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expert reaction to the government abandoning the anti-lobbying clause

The Cabinet Office announced new standards in government grants which confirm that the anti-lobbying clause, proposed earlier this year, has been abandoned.


Prof Sir Robert Lechler, President of the Academy of Medical Sciences, said:

“The new standards are a welcome revision of previous proposals to introduce an anti-lobbying clause into all government grants, and have been issued following dialogue between the Government and the research community, including the National Academies.

“As a grant recipient, the Academy of Medical Sciences is committed to ensuring that this funding is used wisely and responsibly, providing value to Government and the public. I am particularly pleased that the new Standards recognise the role of researchers and institutions such as the Academy, who play an essential role providing independent expertise and evidence to inform public policy.”


Dr Sarah Main, Director of Campaign for Science and Engineering (CaSE), said:

“This is good news. Having paused the anti-lobbying clause, the Government have listened to the concerns of the research community and developed a new position that fully supports researchers in all that they do to inform and influence policy-making.”

“This new set of standards marks the official end of the anti-lobbying clause. CaSE worked hard to protect research from the implications of the anti-lobbying clause earlier this year. I am glad that the government have listened and have fully understood and endorsed the full range of activities of the research community, not just in exploring their own fields but in communicating their findings and informing policy.”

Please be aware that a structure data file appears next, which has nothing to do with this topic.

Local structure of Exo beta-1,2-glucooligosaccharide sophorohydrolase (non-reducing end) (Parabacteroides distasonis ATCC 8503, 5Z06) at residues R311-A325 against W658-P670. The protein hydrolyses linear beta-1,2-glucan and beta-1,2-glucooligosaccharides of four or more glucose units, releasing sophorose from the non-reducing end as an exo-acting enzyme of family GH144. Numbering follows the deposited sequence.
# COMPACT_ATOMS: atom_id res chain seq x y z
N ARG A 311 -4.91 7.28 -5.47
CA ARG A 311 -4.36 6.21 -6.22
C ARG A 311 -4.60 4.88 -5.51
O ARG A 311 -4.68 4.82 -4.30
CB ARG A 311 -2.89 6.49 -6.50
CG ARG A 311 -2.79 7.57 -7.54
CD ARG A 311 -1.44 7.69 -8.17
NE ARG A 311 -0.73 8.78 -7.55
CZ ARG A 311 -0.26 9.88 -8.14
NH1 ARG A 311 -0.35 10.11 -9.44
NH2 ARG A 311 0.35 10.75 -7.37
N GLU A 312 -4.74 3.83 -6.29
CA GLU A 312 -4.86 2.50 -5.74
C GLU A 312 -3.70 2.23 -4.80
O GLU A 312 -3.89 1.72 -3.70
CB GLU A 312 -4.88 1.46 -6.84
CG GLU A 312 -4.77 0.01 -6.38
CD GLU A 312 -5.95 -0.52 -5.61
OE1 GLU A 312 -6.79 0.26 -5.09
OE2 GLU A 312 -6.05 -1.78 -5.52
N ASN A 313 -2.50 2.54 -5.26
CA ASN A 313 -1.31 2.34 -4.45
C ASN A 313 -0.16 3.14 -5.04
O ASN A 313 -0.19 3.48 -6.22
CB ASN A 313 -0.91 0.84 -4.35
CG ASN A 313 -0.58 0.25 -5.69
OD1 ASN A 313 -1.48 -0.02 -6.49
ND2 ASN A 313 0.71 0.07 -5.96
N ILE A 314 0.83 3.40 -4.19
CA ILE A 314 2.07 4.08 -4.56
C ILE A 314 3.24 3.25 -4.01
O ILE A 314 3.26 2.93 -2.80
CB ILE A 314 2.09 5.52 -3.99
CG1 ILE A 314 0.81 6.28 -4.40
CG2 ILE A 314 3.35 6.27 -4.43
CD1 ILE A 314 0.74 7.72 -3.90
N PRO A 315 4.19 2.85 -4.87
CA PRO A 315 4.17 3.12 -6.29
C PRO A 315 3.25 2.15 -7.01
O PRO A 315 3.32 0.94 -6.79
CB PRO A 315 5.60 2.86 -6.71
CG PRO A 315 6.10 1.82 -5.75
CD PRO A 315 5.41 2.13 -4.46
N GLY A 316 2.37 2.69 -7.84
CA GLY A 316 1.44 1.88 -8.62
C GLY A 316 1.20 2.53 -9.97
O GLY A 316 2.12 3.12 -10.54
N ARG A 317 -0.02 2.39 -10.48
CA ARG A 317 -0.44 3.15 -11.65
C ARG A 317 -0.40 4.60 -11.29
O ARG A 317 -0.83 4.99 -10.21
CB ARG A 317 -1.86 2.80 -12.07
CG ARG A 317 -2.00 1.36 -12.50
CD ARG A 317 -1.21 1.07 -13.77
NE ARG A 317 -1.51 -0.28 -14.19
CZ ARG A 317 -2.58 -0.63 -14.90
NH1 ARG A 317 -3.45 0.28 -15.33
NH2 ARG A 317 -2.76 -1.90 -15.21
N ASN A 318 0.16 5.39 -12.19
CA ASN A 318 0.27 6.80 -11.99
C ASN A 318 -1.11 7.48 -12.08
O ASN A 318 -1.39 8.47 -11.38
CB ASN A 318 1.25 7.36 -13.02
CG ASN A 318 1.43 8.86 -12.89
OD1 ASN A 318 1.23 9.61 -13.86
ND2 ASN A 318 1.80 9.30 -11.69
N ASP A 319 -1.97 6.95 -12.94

Prof Alun Evans, Chief Executive of the British Academy, said:

‘The British Academy is pleased to see that today’s announcement on the new Minimum Grant Standards Framework incorporates the guarantees that were given by Ministers in April this year, prior to the dropping of their potentially damaging Anti-Lobbying proposals. It is part of the DNA of an open, democratic society that it protects the freedom of academic researchers and scholars to present the evidence of their impartial, robust research to fellow experts, to the public and to government. Good, informed policy making depends on this freedom.

“It is therefore good news to see the Government clarify that science and research bodies, including the National Academies, will not be prevented from sharing the findings of the research they fund and generate, widely and openly. As the Academy said in April, it is vital that researchers remain free to choose their topics, to follow where the evidence takes them, and to communicate their findings.”


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